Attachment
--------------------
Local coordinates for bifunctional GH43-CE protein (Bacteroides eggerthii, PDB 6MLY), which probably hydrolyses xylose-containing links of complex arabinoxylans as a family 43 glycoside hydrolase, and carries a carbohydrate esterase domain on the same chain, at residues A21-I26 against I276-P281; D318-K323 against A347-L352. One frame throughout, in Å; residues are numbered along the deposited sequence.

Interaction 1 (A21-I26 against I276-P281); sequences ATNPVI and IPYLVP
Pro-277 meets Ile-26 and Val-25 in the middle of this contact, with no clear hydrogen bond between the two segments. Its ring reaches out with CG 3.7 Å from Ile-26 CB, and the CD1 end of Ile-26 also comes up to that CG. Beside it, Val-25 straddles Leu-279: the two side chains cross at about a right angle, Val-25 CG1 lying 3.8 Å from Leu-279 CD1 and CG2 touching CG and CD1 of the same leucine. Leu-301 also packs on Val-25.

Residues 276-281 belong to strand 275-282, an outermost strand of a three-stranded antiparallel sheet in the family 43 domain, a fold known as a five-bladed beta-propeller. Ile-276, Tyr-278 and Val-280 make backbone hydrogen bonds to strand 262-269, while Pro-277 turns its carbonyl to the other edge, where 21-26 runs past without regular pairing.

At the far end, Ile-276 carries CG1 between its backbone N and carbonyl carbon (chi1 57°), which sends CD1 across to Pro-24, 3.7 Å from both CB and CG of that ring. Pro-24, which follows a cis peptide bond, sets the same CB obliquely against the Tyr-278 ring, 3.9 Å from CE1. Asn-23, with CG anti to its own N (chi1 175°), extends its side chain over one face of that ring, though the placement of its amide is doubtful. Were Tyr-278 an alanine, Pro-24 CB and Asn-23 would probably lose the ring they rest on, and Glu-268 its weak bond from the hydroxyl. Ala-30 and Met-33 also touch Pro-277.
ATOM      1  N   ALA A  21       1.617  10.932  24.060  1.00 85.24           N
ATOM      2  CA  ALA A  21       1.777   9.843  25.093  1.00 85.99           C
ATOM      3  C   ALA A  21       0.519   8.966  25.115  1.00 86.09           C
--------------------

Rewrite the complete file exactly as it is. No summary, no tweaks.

Local coordinates for bifunctional GH43-CE protein (Bacteroides eggerthii, PDB 6MLY), which probably hydrolyses xylose-containing links of complex arabinoxylans as a family 43 glycoside hydrolase, and carries a carbohydrate esterase domain on the same chain, at residues A21-I26 against I276-P281; D318-K323 against A347-L352. One frame throughout, in Å; residues are numbered along the deposited sequence.

Interaction 1 (A21-I26 against I276-P281); sequences ATNPVI and IPYLVP
Pro-277 meets Ile-26 and Val-25 in the middle of this contact, with no clear hydrogen bond between the two segments. Its ring reaches out with CG 3.7 Å from Ile-26 CB, and the CD1 end of Ile-26 also comes up to that CG. Beside it, Val-25 straddles Leu-279: the two side chains cross at about a right angle, Val-25 CG1 lying 3.8 Å from Leu-279 CD1 and CG2 touching CG and CD1 of the same leucine. Leu-301 also packs on Val-25.

Residues 276-281 belong to strand 275-282, an outermost strand of a three-stranded antiparallel sheet in the family 43 domain, a fold known as a five-bladed beta-propeller. Ile-276, Tyr-278 and Val-280 make backbone hydrogen bonds to strand 262-269, while Pro-277 turns its carbonyl to the other edge, where 21-26 runs past without regular pairing.

At the far end, Ile-276 carries CG1 between its backbone N and carbonyl carbon (chi1 57°), which sends CD1 across to Pro-24, 3.7 Å from both CB and CG of that ring. Pro-24, which follows a cis peptide bond, sets the same CB obliquely against the Tyr-278 ring, 3.9 Å from CE1. Asn-23, with CG anti to its own N (chi1 175°), extends its side chain over one face of that ring, though the placement of its amide is doubtful. Were Tyr-278 an alanine, Pro-24 CB and Asn-23 would probably lose the ring they rest on, and Glu-268 its weak bond from the hydroxyl. Ala-30 and Met-33 also touch Pro-277.
ATOM      1  N   ALA A  21       1.617  10.932  24.060  1.00 85.24           N
ATOM      2  CA  ALA A  21       1.777   9.843  25.093  1.00 85.99           C
ATOM      3  C   ALA A  21       0.519   8.966  25.115  1.00 86.09           C